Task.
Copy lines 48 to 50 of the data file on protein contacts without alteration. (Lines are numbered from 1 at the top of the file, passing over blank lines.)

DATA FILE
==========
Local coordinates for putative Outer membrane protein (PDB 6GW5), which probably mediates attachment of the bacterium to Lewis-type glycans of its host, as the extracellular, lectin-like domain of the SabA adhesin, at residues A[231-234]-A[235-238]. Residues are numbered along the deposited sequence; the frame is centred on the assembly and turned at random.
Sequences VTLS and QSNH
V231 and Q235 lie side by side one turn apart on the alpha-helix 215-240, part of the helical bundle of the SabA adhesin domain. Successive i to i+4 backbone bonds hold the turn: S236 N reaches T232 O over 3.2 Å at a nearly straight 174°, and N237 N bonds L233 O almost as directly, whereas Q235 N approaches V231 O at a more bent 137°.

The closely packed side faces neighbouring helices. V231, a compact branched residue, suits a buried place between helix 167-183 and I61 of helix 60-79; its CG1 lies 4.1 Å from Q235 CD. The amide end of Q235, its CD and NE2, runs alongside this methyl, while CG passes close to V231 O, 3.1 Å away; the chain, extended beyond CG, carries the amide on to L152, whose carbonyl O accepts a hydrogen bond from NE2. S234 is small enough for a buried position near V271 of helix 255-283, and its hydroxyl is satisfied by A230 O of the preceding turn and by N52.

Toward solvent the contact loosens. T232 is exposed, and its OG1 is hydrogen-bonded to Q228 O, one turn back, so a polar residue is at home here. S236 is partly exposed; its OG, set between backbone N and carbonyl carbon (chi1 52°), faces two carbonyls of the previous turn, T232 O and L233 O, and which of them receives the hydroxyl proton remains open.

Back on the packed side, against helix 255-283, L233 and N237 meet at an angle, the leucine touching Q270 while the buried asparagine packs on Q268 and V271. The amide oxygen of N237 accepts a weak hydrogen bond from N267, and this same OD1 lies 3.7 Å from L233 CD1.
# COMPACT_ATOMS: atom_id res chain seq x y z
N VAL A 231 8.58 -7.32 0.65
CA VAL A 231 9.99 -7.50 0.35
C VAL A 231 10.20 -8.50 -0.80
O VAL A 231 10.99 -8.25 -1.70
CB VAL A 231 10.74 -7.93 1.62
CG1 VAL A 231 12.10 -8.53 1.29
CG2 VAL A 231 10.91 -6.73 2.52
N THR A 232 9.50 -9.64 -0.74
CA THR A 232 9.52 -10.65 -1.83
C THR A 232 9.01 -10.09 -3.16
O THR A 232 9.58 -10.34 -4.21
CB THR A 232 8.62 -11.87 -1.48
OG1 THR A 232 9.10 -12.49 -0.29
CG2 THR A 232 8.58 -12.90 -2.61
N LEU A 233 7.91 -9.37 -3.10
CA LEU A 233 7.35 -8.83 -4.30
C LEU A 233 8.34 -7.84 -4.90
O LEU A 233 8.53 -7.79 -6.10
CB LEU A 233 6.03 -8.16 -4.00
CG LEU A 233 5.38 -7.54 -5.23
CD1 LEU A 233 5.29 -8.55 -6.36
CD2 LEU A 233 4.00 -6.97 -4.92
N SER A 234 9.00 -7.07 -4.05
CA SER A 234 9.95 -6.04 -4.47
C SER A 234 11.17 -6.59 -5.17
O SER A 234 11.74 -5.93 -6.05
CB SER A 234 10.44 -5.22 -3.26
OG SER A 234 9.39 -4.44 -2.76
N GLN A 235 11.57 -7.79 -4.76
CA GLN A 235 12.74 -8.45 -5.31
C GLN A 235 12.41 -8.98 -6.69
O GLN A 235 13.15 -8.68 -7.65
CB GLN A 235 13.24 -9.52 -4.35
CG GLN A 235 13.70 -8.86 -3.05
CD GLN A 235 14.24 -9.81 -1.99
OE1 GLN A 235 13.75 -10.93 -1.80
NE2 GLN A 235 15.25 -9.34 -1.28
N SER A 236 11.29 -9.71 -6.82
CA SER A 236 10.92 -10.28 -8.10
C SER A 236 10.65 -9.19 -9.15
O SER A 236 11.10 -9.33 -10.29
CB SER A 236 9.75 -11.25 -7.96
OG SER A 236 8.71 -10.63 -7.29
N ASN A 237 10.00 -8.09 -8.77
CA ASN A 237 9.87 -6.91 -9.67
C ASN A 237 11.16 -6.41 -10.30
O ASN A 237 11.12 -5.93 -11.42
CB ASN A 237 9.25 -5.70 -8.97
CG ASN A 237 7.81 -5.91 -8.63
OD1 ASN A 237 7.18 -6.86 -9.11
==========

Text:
O SER A 236 11.10 -9.33 -10.29
CB SER A 236 9.75 -11.25 -7.96
OG SER A 236 8.71 -10.63 -7.29